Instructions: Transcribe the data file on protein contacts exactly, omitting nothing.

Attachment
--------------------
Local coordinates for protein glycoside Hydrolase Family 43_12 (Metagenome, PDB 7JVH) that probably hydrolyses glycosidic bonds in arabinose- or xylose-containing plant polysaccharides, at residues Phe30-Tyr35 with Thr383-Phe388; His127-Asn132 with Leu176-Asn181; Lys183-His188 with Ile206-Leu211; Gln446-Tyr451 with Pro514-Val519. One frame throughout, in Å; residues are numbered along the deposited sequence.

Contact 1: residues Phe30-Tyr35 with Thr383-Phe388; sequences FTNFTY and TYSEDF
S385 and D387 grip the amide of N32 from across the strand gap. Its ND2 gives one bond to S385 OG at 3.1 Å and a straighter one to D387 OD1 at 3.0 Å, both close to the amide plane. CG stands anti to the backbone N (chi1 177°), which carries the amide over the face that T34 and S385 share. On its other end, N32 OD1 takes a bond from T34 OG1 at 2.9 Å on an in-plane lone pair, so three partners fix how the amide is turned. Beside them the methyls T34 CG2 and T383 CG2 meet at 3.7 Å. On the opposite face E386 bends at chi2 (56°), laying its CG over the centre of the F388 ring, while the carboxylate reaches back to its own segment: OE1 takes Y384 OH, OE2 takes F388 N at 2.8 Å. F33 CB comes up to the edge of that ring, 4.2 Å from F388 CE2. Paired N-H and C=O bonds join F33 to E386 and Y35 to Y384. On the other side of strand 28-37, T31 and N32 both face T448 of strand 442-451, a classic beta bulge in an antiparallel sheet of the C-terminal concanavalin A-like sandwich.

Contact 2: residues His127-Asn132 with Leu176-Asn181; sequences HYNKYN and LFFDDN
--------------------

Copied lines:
Local coordinates for protein glycoside Hydrolase Family 43_12 (Metagenome, PDB 7JVH) that probably hydrolyses glycosidic bonds in arabinose- or xylose-containing plant polysaccharides, at residues Phe30-Tyr35 with Thr383-Phe388; His127-Asn132 with Leu176-Asn181; Lys183-His188 with Ile206-Leu211; Gln446-Tyr451 with Pro514-Val519. One frame throughout, in Å; residues are numbered along the deposited sequence.

Contact 1: residues Phe30-Tyr35 with Thr383-Phe388; sequences FTNFTY and TYSEDF
S385 and D387 grip the amide of N32 from across the strand gap. Its ND2 gives one bond to S385 OG at 3.1 Å and a straighter one to D387 OD1 at 3.0 Å, both close to the amide plane. CG stands anti to the backbone N (chi1 177°), which carries the amide over the face that T34 and S385 share. On its other end, N32 OD1 takes a bond from T34 OG1 at 2.9 Å on an in-plane lone pair, so three partners fix how the amide is turned. Beside them the methyls T34 CG2 and T383 CG2 meet at 3.7 Å. On the opposite face E386 bends at chi2 (56°), laying its CG over the centre of the F388 ring, while the carboxylate reaches back to its own segment: OE1 takes Y384 OH, OE2 takes F388 N at 2.8 Å. F33 CB comes up to the edge of that ring, 4.2 Å from F388 CE2. Paired N-H and C=O bonds join F33 to E386 and Y35 to Y384. On the other side of strand 28-37, T31 and N32 both face T448 of strand 442-451, a classic beta bulge in an antiparallel sheet of the C-terminal concanavalin A-like sandwich.

Contact 2: residues His127-Asn132 with Leu176-Asn181; sequences HYNKYN and LFFDDN